As of writing this, Japan has the second-most infection cases in the world right now. Personally, I’ve said my piece even in January before Japan started dealing with the cruise cases, but I wanted to use this place to really explain my thoughts on this. Particularly, why this is going to get worse if people’s attitudes about prevention don’t change.
I‘m not here to criticize authorities on this issue. While I really don’t think they’re doing a good job, I don’t think Japan is the only country that’s not doing a good job protect its citizens. It’s true that we really don’t know much about this virus to act accordingly, but it’s obvious that the Japanese government is more concerned protecting its ego than its people (sound familiar?)
But beyond the government, I feel the people itself is going to contribute to the chaos is they don’t change their old ways of thinking.
Let’s talk first what Japanese people think is effective flu prevention methods:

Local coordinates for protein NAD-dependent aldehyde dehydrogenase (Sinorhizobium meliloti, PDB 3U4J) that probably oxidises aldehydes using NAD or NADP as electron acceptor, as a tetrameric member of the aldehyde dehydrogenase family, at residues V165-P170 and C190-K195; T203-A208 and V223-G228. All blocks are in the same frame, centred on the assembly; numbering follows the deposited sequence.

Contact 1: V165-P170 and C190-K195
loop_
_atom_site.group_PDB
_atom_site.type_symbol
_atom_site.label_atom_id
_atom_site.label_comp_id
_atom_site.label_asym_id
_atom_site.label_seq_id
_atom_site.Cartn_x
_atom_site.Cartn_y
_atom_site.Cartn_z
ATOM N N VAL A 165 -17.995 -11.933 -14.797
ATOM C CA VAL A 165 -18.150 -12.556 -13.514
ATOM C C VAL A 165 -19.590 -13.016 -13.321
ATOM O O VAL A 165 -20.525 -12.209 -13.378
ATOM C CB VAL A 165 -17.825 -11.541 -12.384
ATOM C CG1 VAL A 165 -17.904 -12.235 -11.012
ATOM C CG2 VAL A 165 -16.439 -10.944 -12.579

1. Getting the flu shot
2. Wash your hands thoroughly
3. Wearing a mask
4. Opening the window and airing out the room
5. A 5-day mandatory sick leave
6. (At schools) Shutting down the class if more than 5-10 students caught the flu
7. Covering with their hands to sneeze and cough
Some of these methods are obviously scientifically-speaking better than others, but let’s just talk about them anyway and how those practices are going to affect COVID-19 going around.
1. Getting the flu shot
There’s really nothing wrong with this method. Lots of Japanese people take really good preventative measures and make sure they pay the some odd 3000yen (varies) for their flu shot before flu season. Some companies even get doctors to come and offer to give shots in-house, which is a great way to get busy people to get their flu shot. Especially in a culture where work trumps pretty much every aspect of their lives, even family.